An important benchmark

As the manager of an IT department, you probably understand that your employees are going to be a little more difficult to handle than most. The challenges your employees face will most likely be outside of your ken (as it should be, if you make a brilliant administrator or programmer a manager, you are losing a brilliant administrator or programmer and gaining at best, a mediocre manager). And the challenges you face managing them will be slightly odd, you may run into the over-privileged admin who never grew up, or the buzzword heavy douchebag who thinks he’s a programmer, or a bevy of hangers on and pretenders who haunt your organization at every turn. You may also run into a lot of group morale issues, moreso, in my opinion, than non-IT managers. The morale problems all usually have a common cause – you, or someone above you. Here’s a quick hit, and if there’s one thing you take away from this, it should be this – If you can’t figure out what is bugging your employees, and you have scoured the management above you for reasons – The reason is you, and you need to find out what you can do to fix it fast.

But the real reason I am writing is to talk about the barometer that your employees are likely providing, as a free service.

Dilbert comic strips.

For some background: It takes a lot to make me print out a piece of paper to immortalize something, and I assume that, to one degree or another others in my department share the same aversion to hard copy. If something is funny and not poignant, I usually IM it off or email it to share. If something is poignant but not funny, there is another group that I go to. If I find something funny and poignant, another group. All electronically. If something needs a broadcast, I send a group email. If something needs a broadcast, but nobody has been receptive, then it gets printed out and hung in my cube, as proof when the inevitable “I told you so” comes up.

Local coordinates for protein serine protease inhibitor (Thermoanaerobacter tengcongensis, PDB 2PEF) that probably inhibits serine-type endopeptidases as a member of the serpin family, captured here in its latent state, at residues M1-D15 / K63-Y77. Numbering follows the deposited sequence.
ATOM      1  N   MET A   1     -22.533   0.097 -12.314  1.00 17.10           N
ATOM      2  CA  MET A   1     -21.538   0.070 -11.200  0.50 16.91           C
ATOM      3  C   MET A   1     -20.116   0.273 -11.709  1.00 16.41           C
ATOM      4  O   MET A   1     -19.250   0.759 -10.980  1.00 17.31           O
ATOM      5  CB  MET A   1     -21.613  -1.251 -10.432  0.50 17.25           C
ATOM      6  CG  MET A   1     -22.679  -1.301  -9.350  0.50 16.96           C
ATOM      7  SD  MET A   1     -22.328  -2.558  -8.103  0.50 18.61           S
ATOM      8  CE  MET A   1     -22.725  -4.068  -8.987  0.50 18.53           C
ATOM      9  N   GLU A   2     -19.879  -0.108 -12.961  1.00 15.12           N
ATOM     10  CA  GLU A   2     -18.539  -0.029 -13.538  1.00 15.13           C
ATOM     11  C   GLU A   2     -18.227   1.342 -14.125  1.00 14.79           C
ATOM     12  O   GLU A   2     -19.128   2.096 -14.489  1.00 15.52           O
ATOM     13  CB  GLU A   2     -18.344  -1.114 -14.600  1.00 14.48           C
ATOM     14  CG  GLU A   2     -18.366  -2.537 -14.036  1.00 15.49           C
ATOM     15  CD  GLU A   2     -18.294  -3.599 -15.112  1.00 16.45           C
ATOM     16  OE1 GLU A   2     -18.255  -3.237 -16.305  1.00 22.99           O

When someone prints something, it’s because it has nailed a point that they think needs making.

Do yourself a favor and look at the Dilbert comics that have been printed out and hung on cubicles in your department. You will find a diary of distresses and concerns. This is the modern equivalent of men scratching names and dates in prison walls, or slogans. If at all possible, set a default level of comics, get a feel for how many are up, and check the yellowing of the paper to see how old they are. If you get a rash of new comics printed out, or more people start printing them out, your department is probably having a crisis. Look for themes in the comics printed. This is going to be important. This is the dummy light of the car, and if you haven’t noticed any problems before now, this is the department’s way of saying “Yo, look at this.”

I realize this is difficult for those who manage people in geologically disparate locations, but really, that’s a retarded way to do things anyhow, so you’re already fucked. But again, this is just the dummy light, real management is going to have to happen at one point or another to figure out the root cause (in all reality – probably you, and if you’re only now noticing, probably through inaction rather than action) and resolve it (probably a series of meetings with people that they don’t realize are meetings, like hallway talks or lunches, or a reorg, that makes everything better).

Leave a Reply

This site uses Akismet to reduce spam. Learn how your comment data is processed.